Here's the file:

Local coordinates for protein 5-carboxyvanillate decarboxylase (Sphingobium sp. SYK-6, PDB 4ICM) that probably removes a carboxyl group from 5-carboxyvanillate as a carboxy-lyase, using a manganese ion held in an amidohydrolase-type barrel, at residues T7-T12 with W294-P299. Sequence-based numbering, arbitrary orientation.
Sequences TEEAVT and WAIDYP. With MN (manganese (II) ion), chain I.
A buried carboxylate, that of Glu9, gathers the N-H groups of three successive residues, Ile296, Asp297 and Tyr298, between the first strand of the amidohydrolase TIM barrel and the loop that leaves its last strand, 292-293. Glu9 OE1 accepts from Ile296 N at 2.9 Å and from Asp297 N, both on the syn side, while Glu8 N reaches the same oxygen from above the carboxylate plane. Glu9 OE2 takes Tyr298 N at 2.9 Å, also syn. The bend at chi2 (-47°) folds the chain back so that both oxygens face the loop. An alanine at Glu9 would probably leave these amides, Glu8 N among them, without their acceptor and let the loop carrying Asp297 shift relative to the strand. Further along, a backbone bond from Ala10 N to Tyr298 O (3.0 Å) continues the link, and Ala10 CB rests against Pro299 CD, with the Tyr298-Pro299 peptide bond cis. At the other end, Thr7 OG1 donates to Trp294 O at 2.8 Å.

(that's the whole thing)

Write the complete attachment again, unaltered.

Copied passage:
Local coordinates for protein 5-carboxyvanillate decarboxylase (Sphingobium sp. SYK-6, PDB 4ICM) that probably removes a carboxyl group from 5-carboxyvanillate as a carboxy-lyase, using a manganese ion held in an amidohydrolase-type barrel, at residues T7-T12 with W294-P299. Sequence-based numbering, arbitrary orientation.
Sequences TEEAVT and WAIDYP. With MN (manganese (II) ion), chain I.
A buried carboxylate, that of Glu9, gathers the N-H groups of three successive residues, Ile296, Asp297 and Tyr298, between the first strand of the amidohydrolase TIM barrel and the loop that leaves its last strand, 292-293. Glu9 OE1 accepts from Ile296 N at 2.9 Å and from Asp297 N, both on the syn side, while Glu8 N reaches the same oxygen from above the carboxylate plane. Glu9 OE2 takes Tyr298 N at 2.9 Å, also syn. The bend at chi2 (-47°) folds the chain back so that both oxygens face the loop. An alanine at Glu9 would probably leave these amides, Glu8 N among them, without their acceptor and let the loop carrying Asp297 shift relative to the strand. Further along, a backbone bond from Ala10 N to Tyr298 O (3.0 Å) continues the link, and Ala10 CB rests against Pro299 CD, with the Tyr298-Pro299 peptide bond cis. At the other end, Thr7 OG1 donates to Trp294 O at 2.8 Å.